Monday, March 2, 2009

The Art of Politics in the Age of Obama

I continue to be amazed by the way artists took up Barack Obama as a theme for their work. Most artists would position themselves on the political left, and thus would be more inclined to the Democratic Party than to the GOP. But we have never seen a political candidate inspire such artistic productivity as Obama has. Even before he was sworn in as President, there was enough material fill a Barack Obama Museum of Art, or rather a Museum of Barack Obama Art.

Here is an interesting recent display, though it may simply be another Abu Graib atrocity.

Magazine covers could be another post entirely.

The most striking adoration of the Bam has been in political posters, however. Consider the effect of these. This one is a more traditional political poster, but very well done.

These posters, by contrast, are not traditional.

These two seem to me to bring out the candidate's African heritage quite strikingly.

This last one suggests that the candidate is a spiritually exceptional person, a prophet, or perhaps even a divine being.

These do not feature Obama's face, but they are beautiful and at the same time troubling in their Utopian promise.

Senator Obama's unwaveringly leftist voting record together with the fainting hysteria surrounding him personally produced a talented response from the more conservative, or at least more politically skeptical, artists. This one places him on the far left.

This one on the far right. (Of course, the left and right converge at some point. The rightist Adolf Hitler was a National Socialist.)

This one, alluding to a recently popular film, mocks Obama's political inexperience.

The best known poster has been Shepard Fairey's "Hope" poster. The same poster also appears with "Progress" as the caption. Fairey's model was this Mannie Garcia AP photo. The Associated Press is suing Fairey over the use of their image.

And here is The Poster.

Fairey appears to have used a Communist genre of political poster art as his inspiration. Here is the Russian Bolshevik, Vladimir Lenin.

Here is Cuba's iconic Che Guevara.

This socialist/communist connection is becoming increasingly relevant as the Obama administration leads the government in nationalizing, taking charge of, and redesigning most of the country's economy.

It is a tribute to the Fairey poster that it has become the model for a growing number of parodies. There are these, for example, that are critical of Obama himself. "Obey" is likely the best-known of the parodies.

There are many other variations. Some are racist, some are just in bad taste, and some just aren't funny, as far as I can tell. These are a few of the wittier ones. They go in various directions, all playing on the word "Hope," but the last two using the "Change" mantra as a take off point.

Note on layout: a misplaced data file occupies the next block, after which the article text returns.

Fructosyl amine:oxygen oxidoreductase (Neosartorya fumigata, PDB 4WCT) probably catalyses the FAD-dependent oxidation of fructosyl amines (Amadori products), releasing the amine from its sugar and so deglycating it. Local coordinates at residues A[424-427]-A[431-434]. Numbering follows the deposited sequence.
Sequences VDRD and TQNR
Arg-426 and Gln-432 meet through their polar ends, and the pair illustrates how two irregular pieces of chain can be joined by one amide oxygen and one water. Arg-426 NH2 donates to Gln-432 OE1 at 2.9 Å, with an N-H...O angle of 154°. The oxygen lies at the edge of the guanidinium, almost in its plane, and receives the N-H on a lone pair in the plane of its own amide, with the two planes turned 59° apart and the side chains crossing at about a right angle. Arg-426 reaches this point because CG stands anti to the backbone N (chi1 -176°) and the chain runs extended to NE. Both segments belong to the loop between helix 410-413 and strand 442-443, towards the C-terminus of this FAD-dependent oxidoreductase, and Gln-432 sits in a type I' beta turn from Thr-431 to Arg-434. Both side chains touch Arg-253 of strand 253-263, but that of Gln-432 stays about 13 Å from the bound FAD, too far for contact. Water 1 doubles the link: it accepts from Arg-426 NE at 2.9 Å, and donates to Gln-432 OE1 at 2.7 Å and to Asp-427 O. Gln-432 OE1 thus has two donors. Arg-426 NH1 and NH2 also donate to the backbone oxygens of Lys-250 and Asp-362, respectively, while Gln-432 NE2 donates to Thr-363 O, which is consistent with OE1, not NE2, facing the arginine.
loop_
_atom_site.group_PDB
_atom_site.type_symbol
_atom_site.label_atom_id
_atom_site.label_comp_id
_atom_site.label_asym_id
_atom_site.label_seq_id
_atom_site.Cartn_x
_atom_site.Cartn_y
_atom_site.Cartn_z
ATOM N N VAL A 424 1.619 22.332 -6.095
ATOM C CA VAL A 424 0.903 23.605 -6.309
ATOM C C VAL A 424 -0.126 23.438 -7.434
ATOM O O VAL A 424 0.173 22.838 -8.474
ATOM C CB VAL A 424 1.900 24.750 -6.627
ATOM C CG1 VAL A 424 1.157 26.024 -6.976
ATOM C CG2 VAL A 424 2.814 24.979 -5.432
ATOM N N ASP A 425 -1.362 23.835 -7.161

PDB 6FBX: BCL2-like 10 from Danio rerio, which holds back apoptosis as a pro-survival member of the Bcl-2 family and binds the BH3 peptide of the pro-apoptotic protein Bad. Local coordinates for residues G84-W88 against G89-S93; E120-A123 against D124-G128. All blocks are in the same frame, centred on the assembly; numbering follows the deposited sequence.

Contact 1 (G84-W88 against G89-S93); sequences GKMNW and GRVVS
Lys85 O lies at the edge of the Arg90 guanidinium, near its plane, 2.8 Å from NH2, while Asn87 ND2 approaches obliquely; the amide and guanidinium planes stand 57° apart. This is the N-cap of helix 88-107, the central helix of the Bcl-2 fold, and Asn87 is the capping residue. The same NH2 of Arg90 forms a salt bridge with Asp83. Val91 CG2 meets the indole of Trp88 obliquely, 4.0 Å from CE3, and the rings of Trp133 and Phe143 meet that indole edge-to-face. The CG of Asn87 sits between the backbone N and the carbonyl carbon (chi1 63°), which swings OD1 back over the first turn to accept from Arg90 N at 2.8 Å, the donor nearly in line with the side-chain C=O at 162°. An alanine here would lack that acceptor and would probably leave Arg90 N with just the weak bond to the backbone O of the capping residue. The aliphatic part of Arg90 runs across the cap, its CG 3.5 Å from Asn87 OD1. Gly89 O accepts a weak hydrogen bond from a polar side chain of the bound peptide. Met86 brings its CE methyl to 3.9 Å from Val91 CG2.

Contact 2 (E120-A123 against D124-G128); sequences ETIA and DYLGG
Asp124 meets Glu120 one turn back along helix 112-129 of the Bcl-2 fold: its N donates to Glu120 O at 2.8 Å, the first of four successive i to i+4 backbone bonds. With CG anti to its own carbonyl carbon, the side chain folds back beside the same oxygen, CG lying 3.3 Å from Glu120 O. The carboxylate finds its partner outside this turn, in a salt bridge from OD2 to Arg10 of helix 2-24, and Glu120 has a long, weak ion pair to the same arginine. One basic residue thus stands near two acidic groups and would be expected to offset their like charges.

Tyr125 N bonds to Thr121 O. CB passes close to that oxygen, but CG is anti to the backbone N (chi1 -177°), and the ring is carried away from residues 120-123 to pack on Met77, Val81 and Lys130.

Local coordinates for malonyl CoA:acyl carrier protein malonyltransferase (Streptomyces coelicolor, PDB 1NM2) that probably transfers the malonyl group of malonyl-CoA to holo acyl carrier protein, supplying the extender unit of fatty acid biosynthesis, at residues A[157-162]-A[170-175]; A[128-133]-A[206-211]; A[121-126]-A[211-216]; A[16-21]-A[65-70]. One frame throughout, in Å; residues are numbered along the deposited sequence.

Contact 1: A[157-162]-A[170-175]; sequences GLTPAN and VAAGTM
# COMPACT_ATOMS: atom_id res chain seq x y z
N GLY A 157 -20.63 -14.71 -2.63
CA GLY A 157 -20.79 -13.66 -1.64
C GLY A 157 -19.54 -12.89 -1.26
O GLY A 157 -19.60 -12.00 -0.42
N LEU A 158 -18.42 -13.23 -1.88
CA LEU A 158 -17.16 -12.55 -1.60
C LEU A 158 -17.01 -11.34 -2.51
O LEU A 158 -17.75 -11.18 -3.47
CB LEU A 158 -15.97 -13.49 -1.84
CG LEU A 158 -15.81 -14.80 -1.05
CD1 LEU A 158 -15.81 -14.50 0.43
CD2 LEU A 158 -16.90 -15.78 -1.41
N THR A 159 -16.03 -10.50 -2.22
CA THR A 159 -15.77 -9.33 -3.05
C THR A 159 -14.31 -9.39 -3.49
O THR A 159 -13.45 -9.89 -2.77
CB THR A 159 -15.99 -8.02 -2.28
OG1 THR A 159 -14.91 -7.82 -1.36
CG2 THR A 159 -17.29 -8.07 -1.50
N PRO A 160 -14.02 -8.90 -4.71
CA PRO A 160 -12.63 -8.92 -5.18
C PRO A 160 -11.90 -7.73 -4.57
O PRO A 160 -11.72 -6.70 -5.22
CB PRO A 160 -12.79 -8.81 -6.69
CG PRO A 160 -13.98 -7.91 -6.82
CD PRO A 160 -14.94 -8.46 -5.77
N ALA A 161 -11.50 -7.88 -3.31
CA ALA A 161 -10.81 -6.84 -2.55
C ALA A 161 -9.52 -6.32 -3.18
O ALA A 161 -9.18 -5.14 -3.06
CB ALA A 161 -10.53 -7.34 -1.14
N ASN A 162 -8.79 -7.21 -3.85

Finally, as President Obama stumbles and wrecks his way to what he tells us will be a just society and a vibrant economy, the Reagan variation stands as a continuing reminder that there are principles of political and economic liberty that are also principles of political and economic flourishing, and they are...

You can go to Rene Wanner's page to find her collection of 149 Fairey themed posters that she assembled the day after the 2008 election, including the Soup Nazi, Jeremiah Wright, and More Cowbell. Of course, the number has grown since then.

Laying fun aside, this artistic aspect to the 2008 Obama campaign should put every lover of republican liberty on guard. Up to this point, it has only been in totalitarian countries that we have seen a political leader's face celebrated so artistically and plastered so ubiquitously. It is the sort of personality cult that is incompatible with a modern republic structured around a constitutional separation of powers. If he is the One, if he is the Dawn, if he is both the exemplar and the source of moral and political progress, then the separation of powers, which is premised on the recognition of human moral frailty and political epistemological skepticism, becomes inherently unjust. Start researching "the Hugo Chavez political model."

Wendell Phillips said that "eternal vigilance is the price of liberty." This artistic expression of what is arguably the first "personality cult" in American politics does not constitute President Obama as a totalitarian, but it does prompt the wise to view his every attempt at concentrating political and economic power in Washington with a heightened and aggressive scrutiny.

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